Can a New Jersey Restraining Order Be Enforced in Other States?

If you leave New Jersey, your restraining order can still protect you. United States federal law outlines that any protective order that is issued by one state must be enacted in all other states.

Can a New Jersey Restraining Order Ever Be Lifted?

Yes, in some cases, a restraining order can be lifted. One possible way is if the victim who requests the restraining order asks for it to be lifted. They would have to file a motion with the court and alert the court that the victim wishes again to have contact and no longer fears for their life.

The recipient of the restraining order also has the option of requesting that a restraining order be lifted. In this case, they will need to inform the court of why it should be lifted and should be able to prove a change of circumstances. For the restraining order to be lifted, there will usually need to be a hearing where a judge will determine whether eliminating the order is appropriate.

Does a Restraining Order Cost Money?

Many people wonder whether a restraining order costs money. Concerns over cost can be one of the main reasons an individual may hesitate to apply for a protective order.

While it does not cost anything to file a petition for a restraining order in most cases, it's always wise to consult with an attorney who can assist you with the process. You want to ensure that you are well-prepared with the necessary evidence to protect yourself and your family.

Are There Any Alternatives to Restraining Orders?

In New Jersey, one possible alternative to a restraining order is what is known as a "civil restraint agreement". A civil restraint agreement is a mutual agreement made between that defendant and the plaintiff that states that neither party will harass the other. It is intended for parties that have an existing matter in the family court.

Violations of a civil restraint agreement can be prosecuted, but the process is much more lengthy than that of a restraining order. If a civil restraint agreement is breached, the victim must file a court motion and wait for a court date.

Do I Need a Lawyer to File a Restraining Order?

You do not need to go through a lawyer in order to file a restraining order in New Jersey. However, in almost all cases, it is advantageous to have one. As mentioned earlier, this is especially true if your defendant will have a lawyer themselves, which they almost certainly will.

Expert Attorney for Restraining Orders in New Jersey

If you or your loved one is fearful for their safety and considering a restraining order, you want to make certain that you have someone who can help you navigate the courts during this frightening time. Attorney Joseph D. Lento and the Lento Law Firm are here to assist you as they have countless plaintiffs seeking restraining orders throughout New Jersey. Call today at 888.535.3686 or contact us online to see how we can assist you.

Contact a Family Law Attorney Today!

Attorney Joseph D. Lento has more than a decade of experience practicing Family Law in New Jersey. If you are having any uncertainties about what the future may hold for you and your family, contact our offices today. Family Law Attorney Joseph Lento will go above and beyond the needs for any client and fight for what is fair.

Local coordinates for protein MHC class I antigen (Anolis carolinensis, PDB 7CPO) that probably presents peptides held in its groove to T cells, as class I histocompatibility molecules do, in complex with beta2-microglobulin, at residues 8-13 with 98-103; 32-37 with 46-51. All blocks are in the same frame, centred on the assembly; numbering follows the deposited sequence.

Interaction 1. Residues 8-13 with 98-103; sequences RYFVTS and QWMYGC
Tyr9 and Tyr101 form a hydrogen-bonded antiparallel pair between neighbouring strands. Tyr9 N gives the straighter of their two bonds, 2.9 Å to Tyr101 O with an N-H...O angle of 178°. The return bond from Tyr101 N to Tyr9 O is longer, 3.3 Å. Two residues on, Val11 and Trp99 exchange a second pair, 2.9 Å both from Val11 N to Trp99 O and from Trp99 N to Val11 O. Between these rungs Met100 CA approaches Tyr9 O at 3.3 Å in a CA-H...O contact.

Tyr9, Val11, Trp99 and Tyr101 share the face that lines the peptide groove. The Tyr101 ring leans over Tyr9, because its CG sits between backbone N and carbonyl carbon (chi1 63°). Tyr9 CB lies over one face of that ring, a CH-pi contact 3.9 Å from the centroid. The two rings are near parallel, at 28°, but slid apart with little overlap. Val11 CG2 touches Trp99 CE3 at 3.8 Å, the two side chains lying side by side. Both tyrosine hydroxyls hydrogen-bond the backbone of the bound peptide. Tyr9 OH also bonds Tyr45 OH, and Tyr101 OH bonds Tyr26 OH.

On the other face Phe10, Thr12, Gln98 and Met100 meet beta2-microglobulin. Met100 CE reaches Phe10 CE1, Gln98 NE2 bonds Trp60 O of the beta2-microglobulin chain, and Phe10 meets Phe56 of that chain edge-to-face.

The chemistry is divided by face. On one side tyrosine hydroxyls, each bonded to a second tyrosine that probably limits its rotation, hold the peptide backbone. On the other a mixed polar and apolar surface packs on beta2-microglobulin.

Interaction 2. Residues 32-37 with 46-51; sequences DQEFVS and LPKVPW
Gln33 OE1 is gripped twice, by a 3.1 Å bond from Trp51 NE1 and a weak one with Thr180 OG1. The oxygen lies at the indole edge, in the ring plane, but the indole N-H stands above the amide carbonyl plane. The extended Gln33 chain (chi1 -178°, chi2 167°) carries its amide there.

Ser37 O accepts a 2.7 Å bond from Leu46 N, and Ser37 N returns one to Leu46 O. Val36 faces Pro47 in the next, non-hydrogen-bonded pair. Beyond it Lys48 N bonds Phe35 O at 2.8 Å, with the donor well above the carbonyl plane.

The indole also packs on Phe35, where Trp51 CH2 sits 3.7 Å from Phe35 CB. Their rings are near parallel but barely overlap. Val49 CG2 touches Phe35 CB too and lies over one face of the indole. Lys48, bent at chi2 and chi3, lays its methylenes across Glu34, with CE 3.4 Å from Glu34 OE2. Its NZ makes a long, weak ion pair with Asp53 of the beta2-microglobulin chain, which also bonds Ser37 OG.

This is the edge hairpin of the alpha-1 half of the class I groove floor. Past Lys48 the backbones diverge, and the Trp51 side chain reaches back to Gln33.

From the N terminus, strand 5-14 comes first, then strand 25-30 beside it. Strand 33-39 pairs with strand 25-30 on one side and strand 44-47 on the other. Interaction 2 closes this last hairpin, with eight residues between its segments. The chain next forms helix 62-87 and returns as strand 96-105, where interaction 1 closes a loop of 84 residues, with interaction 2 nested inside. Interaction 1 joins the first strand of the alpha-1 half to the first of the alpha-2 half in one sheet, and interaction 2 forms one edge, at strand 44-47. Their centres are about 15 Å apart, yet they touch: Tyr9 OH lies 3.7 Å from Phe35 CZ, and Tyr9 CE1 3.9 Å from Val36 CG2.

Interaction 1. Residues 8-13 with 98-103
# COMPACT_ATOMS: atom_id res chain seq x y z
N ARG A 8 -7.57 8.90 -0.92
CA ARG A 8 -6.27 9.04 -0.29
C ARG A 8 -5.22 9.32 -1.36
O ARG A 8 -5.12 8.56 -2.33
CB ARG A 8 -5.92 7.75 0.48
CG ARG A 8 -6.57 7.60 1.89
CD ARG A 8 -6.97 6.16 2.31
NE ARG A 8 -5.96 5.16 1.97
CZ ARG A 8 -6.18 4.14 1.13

This website was created only for general information purposes. It is not intended to be construed as legal advice for any situation. Only a direct consultation with a licensed Pennsylvania, New Jersey, and New York attorney can provide you with formal legal counsel based on the unique details surrounding your situation. The pages on this website may contain links and contact information for third party organizations - the Lento Law Firm does not necessarily endorse these organizations nor the materials contained on their website. In Pennsylvania, Attorney Joseph D. Lento represents clients throughout Pennsylvania's 67 counties, including, but not limited to Philadelphia, Allegheny, Berks, Bucks, Carbon, Chester, Dauphin, Delaware, Lancaster, Lehigh, Monroe, Montgomery, Northampton, Schuylkill, and York County. In New Jersey, attorney Joseph D. Lento represents clients throughout New Jersey's 21 counties: Atlantic, Bergen, Burlington, Camden, Cape May, Cumberland, Essex, Gloucester, Hudson, Hunterdon, Mercer, Middlesex, Monmouth, Morris, Ocean, Passaic, Salem, Somerset, Sussex, Union, and Warren County, In New York, Attorney Joseph D. Lento represents clients throughout New York's 62 counties. Outside of Pennsylvania, New Jersey, and New York, unless attorney Joseph D. Lento is admitted pro hac vice if needed, his assistance may not constitute legal advice or the practice of law. The decision to hire an attorney in Philadelphia, the Pennsylvania counties, New Jersey, New York, or nationwide should not be made solely on the strength of an advertisement. We invite you to contact the Lento Law Firm directly to inquire about our specific qualifications and experience. Communicating with the Lento Law Firm by email, phone, or fax does not create an attorney-client relationship. The Lento Law Firm will serve as your official legal counsel upon a formal agreement from both parties. Any information sent to the Lento Law Firm before an attorney-client relationship is made is done on a non-confidential basis.